It's now been two years since the World Skiing Invitational (WSI) featured a halfpipe contest, but all of the major players involved in the event are working towards bringing one back in 2015.
Since 2011, the Association of Freeskiing Professionals (AFP) has used the WSI as its world championship event, ending the AFP World Tour season during the World Ski and Snowboard Festival (WSSF). But AFP executive director Eric Zerrenner said the festival doesn't feel complete without a pipe competition.
"From the AFP's perspective, in order for it to be a legitimate world championships, we want all three disciplines," Zerrener told Pique on Tuesday, April 22.
A halfpipe event was originally scheduled for this year's WSI, but financial challenges and the lack of a 22-foot halfpipe in Whistler forced its cancellation. The AFP released a statement last month indicating a "100 per cent" commitment to bringing a pipe contest back to next year's world championships, which Zerrenner confirmed Tuesday that he wants to have in Whistler again.
"We're confident that it could happen," said Zerrenner, who had productive discussions with Whistler Blackcomb (WB) and WSSF officials during the weekend. "Everybody was like, 'Hey, our goal is to get this back to where we were a couple years ago.'"
Peter "YP" Young, event and terrain park manager for WB, said the mountain cut an 18-foot halfpipe this year with guidance from Canada Snowboard and the Canadian Freestyle Ski Association.
"After consulting with them and a bunch of other riders, we have come to the conclusion that the 22-foot pipe is actually killing the sport," said Young. "It's great at the very highest level, but it's not encouraging people to get in and try halfpipe."
Young said WB received "tons of great feedback" and higher traffic on the smaller pipe this winter. Plans are to keep it that way next year, but WB would have no problem expanding the pipe for the WSI.
"Just because you have an 18-foot pipe doesn't mean you can't build a 22-foot one," he said. "And, we have both shapers."
Zerrenner said many skiers who focus mainly on halfpipe still made the trip out to the world championships and the year-end AFP awards banquet at the Bearfoot Bistro on April 20. He credited WSSF officials for helping make accommodation arrangements for athletes who weren't competing.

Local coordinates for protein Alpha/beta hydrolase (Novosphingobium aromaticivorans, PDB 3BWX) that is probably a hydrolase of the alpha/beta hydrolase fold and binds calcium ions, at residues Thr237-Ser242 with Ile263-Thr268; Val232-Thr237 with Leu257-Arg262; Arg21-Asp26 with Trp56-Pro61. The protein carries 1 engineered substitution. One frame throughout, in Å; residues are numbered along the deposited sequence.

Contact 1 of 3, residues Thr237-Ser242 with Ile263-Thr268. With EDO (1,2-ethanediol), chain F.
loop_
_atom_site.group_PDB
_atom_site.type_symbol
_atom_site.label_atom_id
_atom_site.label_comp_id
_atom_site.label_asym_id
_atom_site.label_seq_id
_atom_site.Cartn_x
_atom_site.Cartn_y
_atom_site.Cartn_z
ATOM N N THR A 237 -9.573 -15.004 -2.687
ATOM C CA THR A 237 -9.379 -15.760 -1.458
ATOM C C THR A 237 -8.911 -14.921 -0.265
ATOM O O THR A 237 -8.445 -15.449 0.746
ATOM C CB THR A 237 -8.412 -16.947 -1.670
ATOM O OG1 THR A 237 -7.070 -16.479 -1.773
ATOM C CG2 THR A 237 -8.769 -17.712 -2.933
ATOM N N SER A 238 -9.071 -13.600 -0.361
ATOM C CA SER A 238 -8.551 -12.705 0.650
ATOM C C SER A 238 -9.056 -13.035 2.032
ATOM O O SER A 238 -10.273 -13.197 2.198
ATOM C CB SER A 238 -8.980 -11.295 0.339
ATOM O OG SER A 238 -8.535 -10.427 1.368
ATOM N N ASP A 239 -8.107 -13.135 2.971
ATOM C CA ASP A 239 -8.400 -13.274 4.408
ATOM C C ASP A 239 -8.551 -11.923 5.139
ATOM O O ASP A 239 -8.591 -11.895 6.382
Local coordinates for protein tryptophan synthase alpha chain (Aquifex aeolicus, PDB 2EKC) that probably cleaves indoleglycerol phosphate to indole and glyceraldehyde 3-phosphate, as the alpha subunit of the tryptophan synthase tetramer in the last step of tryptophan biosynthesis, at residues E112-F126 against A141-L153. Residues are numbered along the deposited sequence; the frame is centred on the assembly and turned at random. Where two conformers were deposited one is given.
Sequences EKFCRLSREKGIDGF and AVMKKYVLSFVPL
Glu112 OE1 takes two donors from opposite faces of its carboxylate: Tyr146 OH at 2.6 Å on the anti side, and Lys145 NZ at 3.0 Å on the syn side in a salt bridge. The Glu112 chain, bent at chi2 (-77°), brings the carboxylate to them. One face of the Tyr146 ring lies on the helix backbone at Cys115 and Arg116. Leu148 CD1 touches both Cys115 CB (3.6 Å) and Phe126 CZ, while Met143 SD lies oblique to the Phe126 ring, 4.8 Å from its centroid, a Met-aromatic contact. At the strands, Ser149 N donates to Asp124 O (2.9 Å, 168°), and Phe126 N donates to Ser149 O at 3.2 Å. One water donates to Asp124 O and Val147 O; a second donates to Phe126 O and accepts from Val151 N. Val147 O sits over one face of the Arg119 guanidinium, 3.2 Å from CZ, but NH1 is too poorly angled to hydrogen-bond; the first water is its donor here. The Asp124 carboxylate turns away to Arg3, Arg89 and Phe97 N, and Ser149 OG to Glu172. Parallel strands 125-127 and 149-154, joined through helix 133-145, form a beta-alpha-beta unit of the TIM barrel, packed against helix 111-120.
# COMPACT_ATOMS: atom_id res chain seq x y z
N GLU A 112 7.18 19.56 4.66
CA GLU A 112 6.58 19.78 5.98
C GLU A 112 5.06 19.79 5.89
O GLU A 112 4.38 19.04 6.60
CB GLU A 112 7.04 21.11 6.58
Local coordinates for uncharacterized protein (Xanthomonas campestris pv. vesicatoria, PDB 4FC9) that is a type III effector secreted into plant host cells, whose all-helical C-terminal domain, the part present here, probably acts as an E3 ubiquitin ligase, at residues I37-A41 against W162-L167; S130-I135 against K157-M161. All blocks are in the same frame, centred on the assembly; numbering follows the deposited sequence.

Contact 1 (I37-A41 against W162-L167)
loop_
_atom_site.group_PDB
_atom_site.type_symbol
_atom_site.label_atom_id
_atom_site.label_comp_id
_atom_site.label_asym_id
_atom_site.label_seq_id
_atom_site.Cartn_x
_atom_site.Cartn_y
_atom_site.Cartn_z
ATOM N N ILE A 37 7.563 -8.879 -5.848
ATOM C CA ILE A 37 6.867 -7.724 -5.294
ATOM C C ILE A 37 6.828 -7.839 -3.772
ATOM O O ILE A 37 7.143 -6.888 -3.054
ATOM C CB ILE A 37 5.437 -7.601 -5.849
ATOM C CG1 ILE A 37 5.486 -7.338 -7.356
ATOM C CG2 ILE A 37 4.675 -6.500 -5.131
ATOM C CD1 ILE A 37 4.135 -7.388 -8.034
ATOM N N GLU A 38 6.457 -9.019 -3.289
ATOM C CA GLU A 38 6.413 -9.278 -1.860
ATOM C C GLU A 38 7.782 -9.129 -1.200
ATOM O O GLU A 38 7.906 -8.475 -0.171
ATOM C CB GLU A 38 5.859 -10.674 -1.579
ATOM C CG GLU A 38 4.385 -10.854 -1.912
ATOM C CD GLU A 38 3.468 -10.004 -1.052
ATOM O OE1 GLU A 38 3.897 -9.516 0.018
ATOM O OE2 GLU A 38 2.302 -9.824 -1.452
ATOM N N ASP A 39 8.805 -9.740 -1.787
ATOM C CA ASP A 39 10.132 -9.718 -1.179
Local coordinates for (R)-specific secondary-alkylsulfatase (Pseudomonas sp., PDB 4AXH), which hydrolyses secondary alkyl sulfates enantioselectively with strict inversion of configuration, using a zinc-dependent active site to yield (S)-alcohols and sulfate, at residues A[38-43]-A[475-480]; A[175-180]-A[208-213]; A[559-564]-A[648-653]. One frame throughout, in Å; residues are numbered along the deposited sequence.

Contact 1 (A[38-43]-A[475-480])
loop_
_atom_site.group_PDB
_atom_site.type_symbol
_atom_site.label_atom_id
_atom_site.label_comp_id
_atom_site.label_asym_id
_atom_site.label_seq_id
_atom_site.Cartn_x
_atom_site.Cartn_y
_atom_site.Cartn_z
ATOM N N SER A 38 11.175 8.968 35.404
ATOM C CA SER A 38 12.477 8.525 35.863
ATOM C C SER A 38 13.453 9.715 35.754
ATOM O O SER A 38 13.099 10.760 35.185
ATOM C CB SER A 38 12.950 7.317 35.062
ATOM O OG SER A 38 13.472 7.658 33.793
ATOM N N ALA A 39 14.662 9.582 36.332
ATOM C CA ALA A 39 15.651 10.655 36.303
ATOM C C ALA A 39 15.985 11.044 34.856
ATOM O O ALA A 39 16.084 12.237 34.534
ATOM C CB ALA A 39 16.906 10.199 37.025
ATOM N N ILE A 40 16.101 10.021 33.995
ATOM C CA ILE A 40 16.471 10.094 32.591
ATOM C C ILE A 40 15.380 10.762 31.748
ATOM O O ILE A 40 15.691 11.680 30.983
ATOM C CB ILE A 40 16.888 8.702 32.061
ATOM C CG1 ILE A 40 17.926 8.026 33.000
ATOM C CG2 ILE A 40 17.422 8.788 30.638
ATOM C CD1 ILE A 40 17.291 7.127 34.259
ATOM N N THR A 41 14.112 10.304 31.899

But after a hectic season that included the discipline's Olympic debut, some skiers were OK with being just a spectator for the WSI this year.
"Just this year," said Whistler's Justin Dorey, who hasn't competed since Sochi while dealing with a nagging knee injury picked up at the Games. "It's been such a long season, it's good to be able to relax and have no stress.
"Any other year? Yeah, I'd be pretty bummed."
Dorey's teammate and Olympic silver medallist Mike Riddle agreed that it was nice to get a break from competing at the end of a gruelling season. But the WSSF also holds a special place in Riddle's heart, and the winner of the last WSI pipe contest in 2012 said he wants to compete in it again.
"Before I was ever competing, I drove out here from Edmonton for the week just to watch guys throw down," said Riddle. "My first-ever result at a big event — I got a second (place) — was here. A big pipe event and the big air — those were the two things they had forever.
"I want it to be a premier event again."
TSUBOTA SCOFFS AT IOC OFFICIAL'S SLOPESTYLE COMMENTS
Local Olympian Yuki Tsubota said she doesn't agree with recent comments from a high-ranking IOC official, who said that because of the injuries seen in Sochi, slopestyle "should change, otherwise we shouldn't have it" in the Games.
Lars Engebretsen, an orthopedic surgeon and head of scientific activities at the IOC, told the Associated Press on April 13 it was his personal opinion that injury rates during the discipline's Olympic ski and snowboard debut was "unacceptably high." Both Engebretsen and the IOC have since downplayed his further comments that slopestyle could potentially be dropped as an Olympic sport.
Some athletes have responded to Engebretsen's remarks by criticizing the IOC for using a contractor in Sochi other than Winter X Games course-builder Snow Park Technologies, placing competitors on an Olympic course with unfamiliar features. Others, like Tsubota, have simply defended their sport while acknowledging the risks.
"All of us know (injuries) might happen, but we still do it because we love to do it," said Tsubota, who fractured her cheekbone and suffered a concussion in Sochi. "It comes with the sport. I think they're being a bit unfair — all the sports are dangerous."
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